A new book of US Army archive images showing research on rations for combat situations and emergencies as well as mess hall “dishes” triggers prepper considerations for our reviewer Alec Carver.
This has been a decade of repeated and compounding crises. Worldwide plague, inflation, and supply chain disruptions unfold everywhere. War once again threatens Western consciousness and (specifically) European living standards and people have been expected to ration staples like flour, cooking oil and, increasingly, energy. Each of these problems bring their own demands for mobilisation, expanded state power as well as newer and more effective ways to produce and distribute.
A new book titled Better Food For Our Fighting Men, a “cookbook without recipes”, edited by Matthieu Nicol, is a thought-provoking visual companion in these times. The book contains a curated series of archival images from the Natick Soldier Research, Development and Engineering Center. At this US Army facility located near Boston, Massachusetts, military scientists and civilian contractors design and test things like uniforms, body armour, portable shelters.
One of Natick’s responsibilities is to develop food and food technologies that ensure active soldiers in the field have a diet that is nutritious, economical, portable, long-lasting, safe, as well as being reasonably appetising. Better Food For Our Fighting Men centres on this subject, arranging images that cover the design, production, testing, and promotion of Natick’s creations between 1969 and 1994. Most of the images featured here originate in the 1970s and 1980s; the photo reproduction technology, the garish lighting, colour schemes and design conventions (handwritten labels, pineapple rings as garnish) give this volume a fuzzy, distinctly nostalgic tone.
Subjects include rations for combat situations and emergencies as well as “dishes” for the more relaxed setting of the mess hall. They included freeze-dried blueberries, liquified ground beef, and sterilised “irradiated” ham (not to be confused with radioactive ham). We are shown a “desert bar” of chocolate engineered to withstand extremely high temperatures, produced under contract by the Hershey corporation. There are tubes of puréed food paired with applicators that allow one to enjoy a liquid meal while wearing a gas mask, along with other, more conventional, serving suggestions.
Amusing as it is to see things like a BiFi package – a popular brand of European sausage roll – labelled as “foreign technology: shelf stable sandwich, Better Food For Our Fighting Men serves up something more substantial than mere novelty. Nicol’s full spreads – deliberately relieved of commentary or argument – call attention to the (perhaps uncomfortable) interdependence that processed food and warfare share in industrial society.
These have, of course, always been linked. Food supply, preservation and logistics have been central pillars of military strategy ever since the practice of allowing armies to feed themselves via wanton looting en route fell out of fashion. Every good quartermaster knows that fighting prowess and effective weaponry mean next to nothing if supply chains don’t function properly; if food spoils before it reaches its destination, or makes soldiers sick, or fails to nourish.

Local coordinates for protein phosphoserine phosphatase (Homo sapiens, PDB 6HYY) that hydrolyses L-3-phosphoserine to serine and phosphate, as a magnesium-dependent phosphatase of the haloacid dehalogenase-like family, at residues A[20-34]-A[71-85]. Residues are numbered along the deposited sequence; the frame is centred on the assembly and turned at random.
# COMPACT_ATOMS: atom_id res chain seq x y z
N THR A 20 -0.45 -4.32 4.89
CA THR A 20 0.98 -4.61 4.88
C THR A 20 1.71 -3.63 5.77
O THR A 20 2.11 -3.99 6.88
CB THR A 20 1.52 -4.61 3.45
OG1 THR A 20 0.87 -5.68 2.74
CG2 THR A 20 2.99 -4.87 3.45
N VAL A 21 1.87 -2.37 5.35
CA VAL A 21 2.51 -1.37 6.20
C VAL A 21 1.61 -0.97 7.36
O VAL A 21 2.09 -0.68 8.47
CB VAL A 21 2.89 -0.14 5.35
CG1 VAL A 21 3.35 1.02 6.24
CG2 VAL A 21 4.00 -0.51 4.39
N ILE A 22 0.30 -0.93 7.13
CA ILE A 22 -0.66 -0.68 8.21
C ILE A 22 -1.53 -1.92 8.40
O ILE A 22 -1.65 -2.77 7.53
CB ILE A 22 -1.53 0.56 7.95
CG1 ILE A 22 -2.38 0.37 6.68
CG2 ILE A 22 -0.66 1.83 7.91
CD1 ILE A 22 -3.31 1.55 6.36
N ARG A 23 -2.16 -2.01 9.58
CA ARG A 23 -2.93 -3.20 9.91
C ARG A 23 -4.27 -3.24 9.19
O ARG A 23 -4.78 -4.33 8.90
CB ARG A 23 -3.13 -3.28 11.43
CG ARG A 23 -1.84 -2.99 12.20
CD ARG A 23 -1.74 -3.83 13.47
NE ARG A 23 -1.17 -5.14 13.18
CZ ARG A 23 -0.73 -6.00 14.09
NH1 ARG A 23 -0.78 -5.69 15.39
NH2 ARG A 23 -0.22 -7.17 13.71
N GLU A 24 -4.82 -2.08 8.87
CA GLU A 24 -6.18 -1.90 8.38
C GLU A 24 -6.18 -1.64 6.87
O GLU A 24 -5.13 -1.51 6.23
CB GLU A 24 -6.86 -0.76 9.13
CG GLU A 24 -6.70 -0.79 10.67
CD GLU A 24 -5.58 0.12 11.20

To ensure consistent and quality supplies, militaries, governments, private contractors and civilian scientists work to develop recipes and novel technologies that are in no way isolated from civilian life. Canning, for example, was developed and perfected in order to win a contract to supply Napoleon’s navy at the beginning of the nineteenth century. Spam’s enduring popularity in Guam and Hawaii attests to this principle. This product, which arrived with US troops during World War II, remains a staple food in these places long after military hostilities receded.
As conventional warfare stubbornly refuses to remain a 20th-century phenomenon and food insecurity, political instability and rising living costs take up more and more space in the collective consciousness, we would do well to consider the history of military-industrial food systems, in parallel with peaceful, communal, sustainable alternatives, more often in our conversations about the future of food. Doing so might not be the most appetising choice but maybe more so than the alternatives.
Matthieu Nicol is a picture editor and creative consultant based in Paris. He is particularly interested in culinary iconography from the 1950s to the 1980s, which he shares on the Instagram account Vintage Food Photography. Better Food For Our Fighting Men is available to order online from RVB Books.
Alec Carver is a US-American student living in Berlin. He’s been curious about food and how it gets to us for as long as he can remember and is overjoyed to assist The Common Table with research and copy editing – as well as some writing.
Title image: “Freeze-dried compressed vegetable bar as eaten by a GI, 1973”, image courtesy RVB Books.